Why You Should Stop Saying a Half-Marathon Is 'Just a Half'

One of the best signs I have ever seen being held up on a race course read "Stop saying 'It's just a half.' A half marathon is: 13.1 miles; 23,056 yards; 69,168 feet; 830,016 inches; Amazing!" and I will tell you why.

Brock Armstrong
3-minute read

The other day I was chatting with the receptionist at an office where I had an appointment. She has been training for a marathon but her training has been thrown off by the wildfire smoke in the air and she is considering switching to the half marathon instead. I said something along the lines of "that sounds good, then you can run faster instead of longer." She seemed surprised and a little puzzled. When I explained what I meant—that when a race is shorter you ideally would run it that much harder and faster—her expression changed. When I went on to admit that for years I was afraid to participate in a 5k race because I feared how much "suffering it would involve," her eyes lit up with understanding. She got it!

It’s not half a race, it’s a shorter race.

The crux of this notion comes down to the difference between finishing and racing. Or as I like to think of it, completing or mastering.

It is unfortunate that the race is even called a Half Marathon because it is not half a race. It is a whole race that consists of running 21.1 km or 13.1 miles. We don’t say that Kenenisa Bekele holds the world record for the “quarter marathon” or that Usain Bolt is the fastest man to ever run the “fraction of a marathon.” And yet, outside of the Olympics, that is how we often think of those distances.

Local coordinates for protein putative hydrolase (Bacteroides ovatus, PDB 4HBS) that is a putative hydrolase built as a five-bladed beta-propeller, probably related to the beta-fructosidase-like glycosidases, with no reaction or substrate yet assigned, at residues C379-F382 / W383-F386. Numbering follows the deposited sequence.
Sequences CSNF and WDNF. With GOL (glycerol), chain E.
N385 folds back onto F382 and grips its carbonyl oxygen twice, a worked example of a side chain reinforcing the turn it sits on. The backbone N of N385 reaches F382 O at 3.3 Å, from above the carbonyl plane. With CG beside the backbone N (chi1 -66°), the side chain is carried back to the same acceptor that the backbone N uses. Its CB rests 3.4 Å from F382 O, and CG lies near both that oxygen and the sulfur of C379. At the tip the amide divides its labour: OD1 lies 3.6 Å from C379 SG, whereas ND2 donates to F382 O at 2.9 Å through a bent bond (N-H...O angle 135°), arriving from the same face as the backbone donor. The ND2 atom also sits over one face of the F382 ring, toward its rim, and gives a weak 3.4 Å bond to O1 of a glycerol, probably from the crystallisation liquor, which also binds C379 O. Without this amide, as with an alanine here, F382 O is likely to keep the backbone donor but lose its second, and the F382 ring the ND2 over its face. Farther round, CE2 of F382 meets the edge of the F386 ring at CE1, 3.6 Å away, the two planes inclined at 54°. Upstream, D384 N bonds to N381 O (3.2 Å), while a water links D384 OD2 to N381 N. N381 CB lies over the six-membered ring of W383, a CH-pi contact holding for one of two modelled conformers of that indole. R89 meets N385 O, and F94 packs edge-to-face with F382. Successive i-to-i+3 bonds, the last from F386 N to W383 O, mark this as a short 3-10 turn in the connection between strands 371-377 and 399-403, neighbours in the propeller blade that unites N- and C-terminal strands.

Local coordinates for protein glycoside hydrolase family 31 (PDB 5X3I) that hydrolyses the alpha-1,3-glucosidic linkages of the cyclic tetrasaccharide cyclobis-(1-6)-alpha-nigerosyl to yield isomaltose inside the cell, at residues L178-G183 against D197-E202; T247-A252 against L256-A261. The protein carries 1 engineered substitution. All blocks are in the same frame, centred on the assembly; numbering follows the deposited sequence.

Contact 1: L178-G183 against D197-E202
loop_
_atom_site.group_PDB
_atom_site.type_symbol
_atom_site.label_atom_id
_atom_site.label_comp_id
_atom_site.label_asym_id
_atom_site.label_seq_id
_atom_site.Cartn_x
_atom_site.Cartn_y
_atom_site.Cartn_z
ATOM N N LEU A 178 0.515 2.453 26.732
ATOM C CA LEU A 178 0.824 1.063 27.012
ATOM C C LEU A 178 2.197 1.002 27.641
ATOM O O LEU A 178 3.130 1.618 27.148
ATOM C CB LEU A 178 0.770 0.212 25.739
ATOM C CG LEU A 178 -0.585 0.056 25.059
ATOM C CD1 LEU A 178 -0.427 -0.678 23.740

I can’t even count how many times I have heard a runner say, in a sheepish and apologetic voice, “I am only doing the half,” as if it is no big deal. This makes my coach blood boil. Racing, and I mean truly racing, for 21.1 km (or 13.1 miles) is intense, difficult, and a real feat. It is not less than the marathon nor is it a cop-out if you are truly there to do your best, to master the distance to the best of your abilities. If you are there to simply complete the distance, then sure, I guess it is half a race, but that is on you. Don’t pin your outcome on the race distance.

But that is on you. Don’t pin your outcome on the race distance.

So next time you are choosing your race distance, remember that mastering any distance of a race, whether it be running, cycling, rowing, skating, or jumping needs no apology. Digging deep to use your entire being to cover the distance in the fastest time that is possible for you, on that day, on that course, is what it is all about. The distance may dictate the speed you choose (the longer the race, the slower the pace, generally speaking) but it is the difference between completing and mastering which determines the amount of effort and grit that you will put into it.

Also remember, next time you hear someone say “Meh, I am just doing the 10k” make sure you look them right in the eye and tell them that you hope they "give it their all." Otherwise, they are doing both themselves and the race a disservice. Always striving to do your absolute best is what racing is all about. Sure, most of us will never win a race but that isn't the point. The point is to perform better than you have before or at least be able to say that you tried your absolute hardest.

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About the Author

Brock Armstrong

Brock Armstrong is a certified AFLCA Group Fitness Leader with a designation in Portable Equipment, NCCP and CAC Triathlon Coach, and a TnT certified run coach. He is also on the board of advisors for the Primal Health Coach Institute and a guest faculty member of the Human Potential Institute. Do you have a fitness question? Leave a message on the Get-Fit Guy listener line. Your question could be featured on the show. 

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